Drives by Sanders and members of the Squad have gone far in legitimizing once-taboo positions. But they have perhaps been equally effective in demonstrating that many ideas previously considered politically out of bounds were actually widely popular. As the New York Times reported in early 2019, “Polls show that some support crosses the partisan divide. Forty-five percent of Republicans in one poll supported Representative Alexandria Ocasio-Cortez’s suggestion to tax income over $10 million at 70 percent; among all American adults, 59 percent supported that.” This can be seen as an example of non-electoral organizing and movement-identified campaigns creating a mutually reinforcing cycle with the power to alter the political climate.
Waging Nonviolence depends on reader support. Become a sustaining monthly donor today!Donate
The Overton Window is helpful in explaining such trends. Yet the problem with the framework is that it fails to reckon with power. There are many political ideas that enjoy widespread public support but have nevertheless perennially failed to become law. The policies that are actually enacted are overwhelming ones backed by power. This — in the words of a classic Alinskyite maxim — takes the form of either organized money or organized people.
The issue of gun control provides a textbook case in point. Consistent majorities of the American public have expressed support for stricter gun laws, with reformers promoting exceedingly moderate “common-sense” measures, such as assault weapon bans and expanded background checks. And yet these advocates have made scant progress at the federal level in recent decades. The reason is that their opponents are able both to rally a passionate base of active supporters and draw from a heavy war chest of resources in defense of the pro-gun cause. Except during rare periods of anti-gun mobilization, such as in the wake of the Parkland shooting, support for reform has been broad but inadequately deep. As a result, gun-control advocates have been limited to modest changes, and only at the state and local levels.
Those who originated the Overton Window saw their role as supplying lawmakers with policy ideas and doing some amount of public education. However, from their think-tank offices, they could not conceive of any actual organizing program. They took inspiration from market-fundamentalist guru Milton Friedman, who wrote: “That, I believe, is our basic function: to develop alternatives to existing policies, to keep them alive and available until the politically impossible becomes politically inevitable.” While such a mission is not entirely unfounded, it shows little awareness of what social movements do. By moving the spectrum of support, they not only turn people undecided about an issue into latent allies, but they radicalize and activate people who were already sympathizers, turning previously passive backers into dedicated adherents. When these energized supporters invest their time, passion and resources in the fight, they generate power.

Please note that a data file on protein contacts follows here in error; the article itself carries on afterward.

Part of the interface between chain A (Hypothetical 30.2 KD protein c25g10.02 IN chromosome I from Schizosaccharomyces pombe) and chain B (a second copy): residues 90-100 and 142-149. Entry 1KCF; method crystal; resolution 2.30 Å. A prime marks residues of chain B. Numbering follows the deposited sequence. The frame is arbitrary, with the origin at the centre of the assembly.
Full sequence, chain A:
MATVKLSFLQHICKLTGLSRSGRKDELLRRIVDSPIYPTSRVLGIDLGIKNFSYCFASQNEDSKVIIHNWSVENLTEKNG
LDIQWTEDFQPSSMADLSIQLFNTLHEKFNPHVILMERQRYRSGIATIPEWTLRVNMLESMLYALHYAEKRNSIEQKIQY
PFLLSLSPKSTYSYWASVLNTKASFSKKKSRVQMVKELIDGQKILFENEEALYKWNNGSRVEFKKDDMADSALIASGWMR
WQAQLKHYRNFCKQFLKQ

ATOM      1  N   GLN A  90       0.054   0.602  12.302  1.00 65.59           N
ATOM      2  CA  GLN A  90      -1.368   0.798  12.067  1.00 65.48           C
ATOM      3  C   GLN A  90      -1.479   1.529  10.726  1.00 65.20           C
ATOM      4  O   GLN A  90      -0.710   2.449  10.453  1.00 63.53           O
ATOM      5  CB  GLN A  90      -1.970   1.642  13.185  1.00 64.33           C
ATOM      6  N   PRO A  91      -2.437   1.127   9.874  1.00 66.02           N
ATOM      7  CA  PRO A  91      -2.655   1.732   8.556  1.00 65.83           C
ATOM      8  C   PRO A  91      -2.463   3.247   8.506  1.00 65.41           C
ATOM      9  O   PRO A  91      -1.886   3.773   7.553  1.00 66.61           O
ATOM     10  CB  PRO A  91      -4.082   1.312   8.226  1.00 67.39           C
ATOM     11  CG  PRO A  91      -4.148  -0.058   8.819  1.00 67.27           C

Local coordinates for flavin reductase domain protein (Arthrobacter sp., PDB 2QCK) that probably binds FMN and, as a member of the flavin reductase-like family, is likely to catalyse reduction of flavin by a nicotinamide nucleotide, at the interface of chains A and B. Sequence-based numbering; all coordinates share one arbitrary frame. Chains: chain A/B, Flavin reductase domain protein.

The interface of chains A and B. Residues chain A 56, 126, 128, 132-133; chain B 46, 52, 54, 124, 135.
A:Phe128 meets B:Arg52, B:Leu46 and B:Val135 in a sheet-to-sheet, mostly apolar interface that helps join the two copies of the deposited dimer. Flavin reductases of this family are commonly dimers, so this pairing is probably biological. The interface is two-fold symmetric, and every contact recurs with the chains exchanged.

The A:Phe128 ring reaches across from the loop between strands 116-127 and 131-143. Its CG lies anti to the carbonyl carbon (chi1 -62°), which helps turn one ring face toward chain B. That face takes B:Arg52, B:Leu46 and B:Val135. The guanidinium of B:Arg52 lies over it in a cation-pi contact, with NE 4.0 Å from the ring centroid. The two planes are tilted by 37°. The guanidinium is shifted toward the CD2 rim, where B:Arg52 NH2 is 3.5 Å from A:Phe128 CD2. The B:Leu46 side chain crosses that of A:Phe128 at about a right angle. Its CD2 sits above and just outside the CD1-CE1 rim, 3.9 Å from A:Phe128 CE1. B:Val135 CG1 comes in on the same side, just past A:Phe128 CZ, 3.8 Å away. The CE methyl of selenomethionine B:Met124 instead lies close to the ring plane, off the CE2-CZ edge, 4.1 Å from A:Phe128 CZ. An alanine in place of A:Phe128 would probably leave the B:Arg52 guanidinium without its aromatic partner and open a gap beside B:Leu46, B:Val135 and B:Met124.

In a highly polarized political context, the window of political possibility has not moved so much as it has expanded. Diametrically opposed policies are being placed on the table at the same time. “Instead of a consensus edging one way or another, we have a choice between two poles,” argues Laura Marsh. Here, social movements are likely even more important than the Overton framework would suggest, for a simple reason: They are at the heart of efforts to create bases of people actively committed to strengthening the correct pole and persuading others to join them.
Ultimately, the exact combination of factors that moved Biden to action cannot be known, and it is not necessary to deny that personal convictions and historical conditions have played a role in Washington’s shifts. But the factor that likely has the most significant impact is also the one that is the most neglected in media, denied by insider operatives, and misunderstood by the public. “[Y]ou can’t look at Biden or Obama without looking into the moment in which they are living,” Sanders argued in a recent interview. Ironically, as a candidate who has done the most to shift the Overton Window himself, Bernie is one of the politicians who has worked hardest to dispel the myth of monolithic power. “[I]n the last number of years” he argues, “political consciousness in this country has changed,” something he attributes to the progressive movement’s elevation of social and economic issues.
Biden, in the words of one New York Times headline, was “No One’s Idea of a Historic Figure.” Rather, he was known for reading the political signs of the times. His bold push into progressive policymaking on government spending has required him to step away from his preferences for bipartisanship and to break with a track record of moderation. Some may conclude that his personal convictions or the unique moment created by the pandemic alone were sufficient to prod him down this path. Those who wish to see the president stay on this course have good reason to believe otherwise, and to organize accordingly.
Research assistance for this article provided by Akin Olla.
A new book called “The Art of Activism” provides a deep dive on the process, principles, history and practice of artistic activism.
Learning to attune to the cycles of our own leadership can help us know when to do the right thing at the right time.
Age bias and discrimination are hurting intergenerational collaboration. An IfNotNow workshop offers lessons for bridging the divide.